The haze situation that occurs in South-east Asia is originated from Indonesian forests. It started in 1997 and that year, the haze was the worst seen. Farmers and large corporations use the ¡°slash-and-burn¡± method to clear the forest. This method is, of course, the cheapest and fastest technique to make more land for crop-planting. However, it has serious consequences on the environment as the haze evolved not only contaminates the air but also poses a great threat to health.
While most farmers turn to employing this technique because they are poor and cannot afford land-clearing machinery, corporations have the intention of clearing space to start timber and oil palm plantations as it is the cheapest way to save money.
Added to that, should the El Nino Southern Oscillation (ENSO) phenomenon happen during the haze period, the results could be drastic. ENSO causes drier conditions, thus increasing wild bushfires. Haze periods could extend from one month to 3 months and the air quality would drop dramatically. Negative impact done to health, economy, tourism and environment would be far greater than usual. A very good example would be during the 1997-1998 haze period. The PSI in Singapore shot up to 226 during that time and at least $7 billion was incurred in losses.
When exposed to the haze particles, many people experienced respiratory-related problems, such as
People with allergies and health conditions may also be negatively affected.
The haze pollutants might also cause damage to the hearth and lungs. Especially for Particulate matter 10 (PM10), which can be found commonly in the pollutants, which when inhaled would cause the lungs to function at a decreased rate. This might result in shortness of breath, which is fatal! Even more, this pollutant is very hard to be avoided.
The forest fires also produced greenhouse gases that contributed to global warming -¡ª shifting climate changes and unpredictable weathers results. The fires might also have destroyed rare species of organisms and endangered animals. It also posed threats to different modes of transportation.
The haze caused many flights to be cancelled and tourism rates in affected countries to decline tremendously. It made tourists unsatisfied about their vacations and even caused cases of accidents among modes of transport!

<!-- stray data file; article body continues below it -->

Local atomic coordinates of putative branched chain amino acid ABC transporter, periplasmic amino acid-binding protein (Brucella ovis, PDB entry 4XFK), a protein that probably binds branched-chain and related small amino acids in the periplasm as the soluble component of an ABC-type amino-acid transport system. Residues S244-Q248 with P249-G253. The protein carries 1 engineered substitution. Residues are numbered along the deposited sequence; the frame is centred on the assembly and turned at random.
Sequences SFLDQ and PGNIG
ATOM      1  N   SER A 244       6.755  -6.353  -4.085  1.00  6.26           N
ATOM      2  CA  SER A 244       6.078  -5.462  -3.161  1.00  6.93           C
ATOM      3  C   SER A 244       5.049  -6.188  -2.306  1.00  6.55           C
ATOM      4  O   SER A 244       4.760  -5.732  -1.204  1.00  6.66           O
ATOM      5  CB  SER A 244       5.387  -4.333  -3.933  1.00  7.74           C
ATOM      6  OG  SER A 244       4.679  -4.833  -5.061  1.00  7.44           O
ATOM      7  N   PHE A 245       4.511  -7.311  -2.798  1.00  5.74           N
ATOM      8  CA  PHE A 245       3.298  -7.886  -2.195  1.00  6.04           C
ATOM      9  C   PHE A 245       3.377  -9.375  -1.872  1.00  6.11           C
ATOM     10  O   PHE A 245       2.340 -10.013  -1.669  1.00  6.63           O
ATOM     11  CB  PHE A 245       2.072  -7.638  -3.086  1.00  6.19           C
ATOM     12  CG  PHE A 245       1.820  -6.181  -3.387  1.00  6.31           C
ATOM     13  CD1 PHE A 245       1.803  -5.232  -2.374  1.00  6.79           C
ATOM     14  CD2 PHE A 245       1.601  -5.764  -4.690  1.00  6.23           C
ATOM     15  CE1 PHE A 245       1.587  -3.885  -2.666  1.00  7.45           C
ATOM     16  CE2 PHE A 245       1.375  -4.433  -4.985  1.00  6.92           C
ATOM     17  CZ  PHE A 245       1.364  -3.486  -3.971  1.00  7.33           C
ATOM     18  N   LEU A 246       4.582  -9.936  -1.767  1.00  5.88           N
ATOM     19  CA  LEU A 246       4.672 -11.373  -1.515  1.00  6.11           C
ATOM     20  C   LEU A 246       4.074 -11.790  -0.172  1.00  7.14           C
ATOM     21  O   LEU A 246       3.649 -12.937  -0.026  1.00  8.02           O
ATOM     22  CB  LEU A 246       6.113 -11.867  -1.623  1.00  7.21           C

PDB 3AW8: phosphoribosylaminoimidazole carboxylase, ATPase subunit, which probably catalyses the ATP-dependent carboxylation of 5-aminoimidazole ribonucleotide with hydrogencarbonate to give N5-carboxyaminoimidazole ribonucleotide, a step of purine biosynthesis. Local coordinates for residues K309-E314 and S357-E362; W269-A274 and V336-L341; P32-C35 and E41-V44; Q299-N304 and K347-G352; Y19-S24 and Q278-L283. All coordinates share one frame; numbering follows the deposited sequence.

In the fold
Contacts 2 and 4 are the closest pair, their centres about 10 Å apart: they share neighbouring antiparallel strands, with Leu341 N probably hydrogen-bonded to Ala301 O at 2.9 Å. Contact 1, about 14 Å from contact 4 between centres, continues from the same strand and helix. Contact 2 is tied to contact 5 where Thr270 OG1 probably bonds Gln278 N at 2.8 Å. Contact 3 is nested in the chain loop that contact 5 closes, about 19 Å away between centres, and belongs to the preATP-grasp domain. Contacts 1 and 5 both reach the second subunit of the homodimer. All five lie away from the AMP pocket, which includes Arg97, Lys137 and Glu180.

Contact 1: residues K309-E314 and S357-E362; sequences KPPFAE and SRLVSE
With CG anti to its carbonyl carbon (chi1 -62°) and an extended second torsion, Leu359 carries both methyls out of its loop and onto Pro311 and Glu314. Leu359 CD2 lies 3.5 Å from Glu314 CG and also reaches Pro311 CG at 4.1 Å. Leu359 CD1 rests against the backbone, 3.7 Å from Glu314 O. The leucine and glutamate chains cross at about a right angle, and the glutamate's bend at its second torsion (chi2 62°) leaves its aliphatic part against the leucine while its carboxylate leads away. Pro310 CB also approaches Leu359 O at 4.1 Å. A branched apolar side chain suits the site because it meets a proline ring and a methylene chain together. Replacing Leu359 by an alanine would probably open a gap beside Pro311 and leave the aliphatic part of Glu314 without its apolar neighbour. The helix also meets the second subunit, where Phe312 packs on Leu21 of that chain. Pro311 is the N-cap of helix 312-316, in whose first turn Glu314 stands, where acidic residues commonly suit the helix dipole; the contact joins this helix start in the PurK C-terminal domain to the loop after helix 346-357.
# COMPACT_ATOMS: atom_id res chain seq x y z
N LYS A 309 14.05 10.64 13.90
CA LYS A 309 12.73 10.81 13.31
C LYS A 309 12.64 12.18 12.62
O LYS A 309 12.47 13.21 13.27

The haze situation caused a surge in medical costs as many people demanded treatment for illness brought about by it. People fell ill and less workers turn up for work, reducing efficiency of different industries during that period. People flocked to purchase health products to keep themselves healthy. Most stayed at home during that time to avoid inhalation of pollutants while many others went to indoor (air-conditioned) shopping centers. There were great losses in the economical and business world due to the drop in retail customers.
We have also come up with various suggestions in the course of our project. After researching on the different pollutant indexes used in different countries, we felt that if we could have just one single, standardized index, it would make work much easier for both citizens and professionals to measure air quality. It would be great if governments of all countries world-wide come together to develop and agree on a standardized air quality index to facilitate measurement of air quality in their respective countries.
The Indonesian government ultimately plays the most essential role in solving the haze situation and preventing it from repeating itself or even worsening in future. We suggest that it impose more stringent laws towards farmers and corporations that contribute to the haze so as to ensure that both parties put a stop to their inconsiderate actions.
Farmers could be provided with subsidies by the government to purchase the required proper land-clearing machinery (forestry-mowers, excavators). Farmers caught as repeat offenders should be fined or even jailed. Large corporations have the resources to do that, so if they are caught setting forest-fires, they should be punished severely by being heavily fined.
We learnt from our interview with Dr Chang Chew Hung that it is not enough just to draw up a law against farmers who use the ¡°slash-and-burn¡± method of clearing the land, but it also includes enforcing it. The government should be more active in sending officials to conduct frequent checks at the potential fire-setting sites, especially around September to December annually. This would reduce the chance for farmers to set forest-fires to clear land. Unless the government plays an active role in taking prevention measures against forest-fire setters, the haze situation would never be solved.